Sunday, February 28, 2016

We build too many walls and not enough bridges

From FT
Guest Column - By Rohan Masakorala

Sri Lanka needs to leap into the modern world to catch up as we have lost so many opportunities to develop the country and increase the quality of life of our people. On one hand we can blame the war for everything that went wrong but what about the never ending political arguments and issues added with extremist, bureaucracy and action of unions driving political agenda ruining our chances of giving a better country to the next generation? This question comes to my mind, as I have observed that the Sri Lankan society at large has really not connected to the modern 21st century world in terms of attitude, spirit and ambitions.

I am not talking about the ordinary citizen, but the general political, business and institutional culture/framework, except for a few who thinks otherwise. Many seem to be not very open, candid or positive. Constructive dialogue seems still far away among private sector as well as the Government. The appetite to work in silos, personal territory, short term benefits and agendas and solving problems at dinner tables without taking responsibility seems to be the norm for many.

Falling standards of professionalism, ethics is what I have seen through a near 25 year journey in the field of international trade and transportation. Leadership in many institutions works in much closed territories. Lack of professional knowledge in handling issues by placing facts into paper and communicating the right message is not visible. Probably there are more MBAs and PHDs today than any time before. But delivery of these professionals is questionable. With all these professionals, why is our country not connecting to the world as it should be and why are we not communicating the proper messages to the masses?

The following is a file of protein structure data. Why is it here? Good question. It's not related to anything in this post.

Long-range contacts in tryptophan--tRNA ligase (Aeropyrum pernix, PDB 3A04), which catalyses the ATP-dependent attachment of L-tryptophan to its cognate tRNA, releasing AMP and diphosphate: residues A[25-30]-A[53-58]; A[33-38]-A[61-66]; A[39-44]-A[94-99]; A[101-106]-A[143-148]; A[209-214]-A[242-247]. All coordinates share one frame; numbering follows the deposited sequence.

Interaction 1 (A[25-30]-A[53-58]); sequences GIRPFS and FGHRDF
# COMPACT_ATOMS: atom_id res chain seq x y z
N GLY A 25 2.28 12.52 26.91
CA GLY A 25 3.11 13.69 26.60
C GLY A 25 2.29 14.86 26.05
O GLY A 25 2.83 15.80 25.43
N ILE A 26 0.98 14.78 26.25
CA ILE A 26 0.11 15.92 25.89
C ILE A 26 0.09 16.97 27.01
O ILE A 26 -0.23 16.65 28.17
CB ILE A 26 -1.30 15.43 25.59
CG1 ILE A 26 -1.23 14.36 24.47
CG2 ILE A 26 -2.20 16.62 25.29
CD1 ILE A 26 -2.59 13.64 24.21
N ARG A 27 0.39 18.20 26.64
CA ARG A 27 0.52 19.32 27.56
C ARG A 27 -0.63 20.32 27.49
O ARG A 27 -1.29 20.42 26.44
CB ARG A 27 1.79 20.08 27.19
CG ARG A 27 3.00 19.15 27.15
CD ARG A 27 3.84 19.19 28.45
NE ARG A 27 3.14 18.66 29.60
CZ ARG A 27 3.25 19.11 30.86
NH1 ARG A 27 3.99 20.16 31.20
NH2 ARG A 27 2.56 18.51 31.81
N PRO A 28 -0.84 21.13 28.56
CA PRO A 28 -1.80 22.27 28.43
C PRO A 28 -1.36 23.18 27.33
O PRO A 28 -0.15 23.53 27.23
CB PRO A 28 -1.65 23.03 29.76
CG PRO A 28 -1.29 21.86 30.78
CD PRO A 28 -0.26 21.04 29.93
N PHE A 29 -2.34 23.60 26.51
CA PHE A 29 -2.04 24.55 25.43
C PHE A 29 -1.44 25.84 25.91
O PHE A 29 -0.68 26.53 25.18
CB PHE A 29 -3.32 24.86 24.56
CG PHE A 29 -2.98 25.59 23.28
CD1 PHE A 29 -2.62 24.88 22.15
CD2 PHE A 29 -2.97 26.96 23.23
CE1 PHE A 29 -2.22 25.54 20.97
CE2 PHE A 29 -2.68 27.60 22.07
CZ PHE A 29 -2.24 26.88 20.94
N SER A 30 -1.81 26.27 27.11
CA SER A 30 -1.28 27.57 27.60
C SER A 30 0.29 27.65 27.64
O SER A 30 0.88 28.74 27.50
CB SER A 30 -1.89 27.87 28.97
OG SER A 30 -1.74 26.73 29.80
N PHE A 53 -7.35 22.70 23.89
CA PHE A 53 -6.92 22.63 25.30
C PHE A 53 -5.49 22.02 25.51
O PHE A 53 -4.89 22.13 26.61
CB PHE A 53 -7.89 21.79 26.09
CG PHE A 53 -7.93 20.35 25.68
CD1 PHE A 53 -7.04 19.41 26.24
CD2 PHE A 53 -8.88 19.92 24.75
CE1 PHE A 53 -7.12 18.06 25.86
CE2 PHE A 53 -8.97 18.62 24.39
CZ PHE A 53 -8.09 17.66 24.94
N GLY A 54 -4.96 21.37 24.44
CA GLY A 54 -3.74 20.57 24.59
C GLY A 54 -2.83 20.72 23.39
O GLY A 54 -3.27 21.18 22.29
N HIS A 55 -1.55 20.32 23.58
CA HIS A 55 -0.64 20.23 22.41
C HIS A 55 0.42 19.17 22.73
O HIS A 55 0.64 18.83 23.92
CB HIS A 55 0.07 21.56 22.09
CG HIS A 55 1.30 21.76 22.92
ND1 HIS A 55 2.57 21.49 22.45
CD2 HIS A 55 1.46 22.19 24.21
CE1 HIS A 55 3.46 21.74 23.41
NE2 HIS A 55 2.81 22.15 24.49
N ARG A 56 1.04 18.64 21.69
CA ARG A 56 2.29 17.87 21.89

Any country needs to safeguard their strengths and strategies for nation building. But we must be open for new ideas and move away from age old ways of doing things where information and digitalisation, together with artificial intelligence is changing the rest of the world and its landscape rapidly.

Protecting our own silos, institutions and personal businesses will certainly help the able and the informed to keep on distorting the economy while the poor get poorer.

Building fences and walls in a free economy where competition has to thrive and new technology/knowledge has to enter would be disastrous and would be a non-starter for targets we have set. Instead we have to break barriers for trade and that is the task for the Government and chambers to do. But poor communication and a reactive action rather than proactive signals by the Government to the grassroots, businesses and professionals would make our efforts difficult to break the cycle of suspicion and build confidence.

The concept of working in one voice for the common benefit and greater influence should be our national agenda. Although we have a national government, it is still visible that the administration is finding it difficult to drive the importance of national policies and implement what is already done. A committed few are struggling due to unwanted, sometimes unprofessional obstacles.

As an emerging country with tremendous opportunity if we do not give the proper signals of reforms and stability, the road ahead is still going to be tough for Sri Lanka.

As a nation, politicians, businesses, institutions need to build bridges among themselves. Instead of building walls now is the time that the country needs to build greater global networks to attract and win the attention of the rest of the world to develop our exports as well as to increase global capital inflows to achieve sustainable development goals and to alleviate the poor from poverty.

In writing these sentiments I thought of using a quote on the net: ‘We build too many walls and not enough bridges’, which is attributed to Sir Isaac Newton. This is the best diagnosis for the state of affairs in our country in the second decade of the 21st century. I sincerely hope that we could change this, and we can change this if all our leaders take the national responsibility before the personal agenda.

(The writer is the CEO of Shippers’ Academy Colombo, an economics graduate from the Connecticut State University USA, senior consultant Ports and Aviation – SEMA, Past Secretary General Asian Shippers’ Council.)

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